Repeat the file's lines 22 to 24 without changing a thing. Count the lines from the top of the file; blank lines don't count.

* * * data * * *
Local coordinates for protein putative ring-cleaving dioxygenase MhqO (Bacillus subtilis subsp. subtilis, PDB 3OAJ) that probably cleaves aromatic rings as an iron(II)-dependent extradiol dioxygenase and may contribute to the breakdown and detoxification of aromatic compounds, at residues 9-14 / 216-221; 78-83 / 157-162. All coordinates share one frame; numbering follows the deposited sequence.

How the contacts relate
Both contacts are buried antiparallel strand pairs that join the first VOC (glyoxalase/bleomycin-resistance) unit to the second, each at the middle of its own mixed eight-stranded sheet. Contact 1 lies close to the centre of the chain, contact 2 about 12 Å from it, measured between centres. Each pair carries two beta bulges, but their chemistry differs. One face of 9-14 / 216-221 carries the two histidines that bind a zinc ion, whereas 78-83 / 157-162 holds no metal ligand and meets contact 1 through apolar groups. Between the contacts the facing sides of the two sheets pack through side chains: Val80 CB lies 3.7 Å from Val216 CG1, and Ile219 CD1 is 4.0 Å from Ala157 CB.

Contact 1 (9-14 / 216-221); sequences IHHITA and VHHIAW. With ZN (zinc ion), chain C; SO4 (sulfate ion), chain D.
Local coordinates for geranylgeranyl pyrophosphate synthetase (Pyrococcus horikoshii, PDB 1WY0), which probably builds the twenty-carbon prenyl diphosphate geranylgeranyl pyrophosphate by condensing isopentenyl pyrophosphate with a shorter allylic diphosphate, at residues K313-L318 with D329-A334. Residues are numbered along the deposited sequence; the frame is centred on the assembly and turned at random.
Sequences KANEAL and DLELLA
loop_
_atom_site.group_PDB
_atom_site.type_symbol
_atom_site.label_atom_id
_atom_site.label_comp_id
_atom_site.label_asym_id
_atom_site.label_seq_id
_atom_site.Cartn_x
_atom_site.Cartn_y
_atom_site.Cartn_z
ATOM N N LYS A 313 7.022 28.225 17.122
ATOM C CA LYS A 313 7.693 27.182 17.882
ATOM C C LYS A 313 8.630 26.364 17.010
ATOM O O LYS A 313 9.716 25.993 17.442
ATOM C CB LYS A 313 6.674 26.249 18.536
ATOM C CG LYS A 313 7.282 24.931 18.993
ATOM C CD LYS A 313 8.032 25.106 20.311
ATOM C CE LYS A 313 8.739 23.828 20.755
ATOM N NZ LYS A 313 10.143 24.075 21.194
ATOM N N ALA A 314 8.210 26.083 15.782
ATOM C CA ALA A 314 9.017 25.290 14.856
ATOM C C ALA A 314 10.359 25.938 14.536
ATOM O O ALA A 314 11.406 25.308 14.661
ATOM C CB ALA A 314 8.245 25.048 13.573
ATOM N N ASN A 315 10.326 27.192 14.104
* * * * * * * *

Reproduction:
ATOM C CG LYS A 313 7.282 24.931 18.993
ATOM C CD LYS A 313 8.032 25.106 20.311
ATOM C CE LYS A 313 8.739 23.828 20.755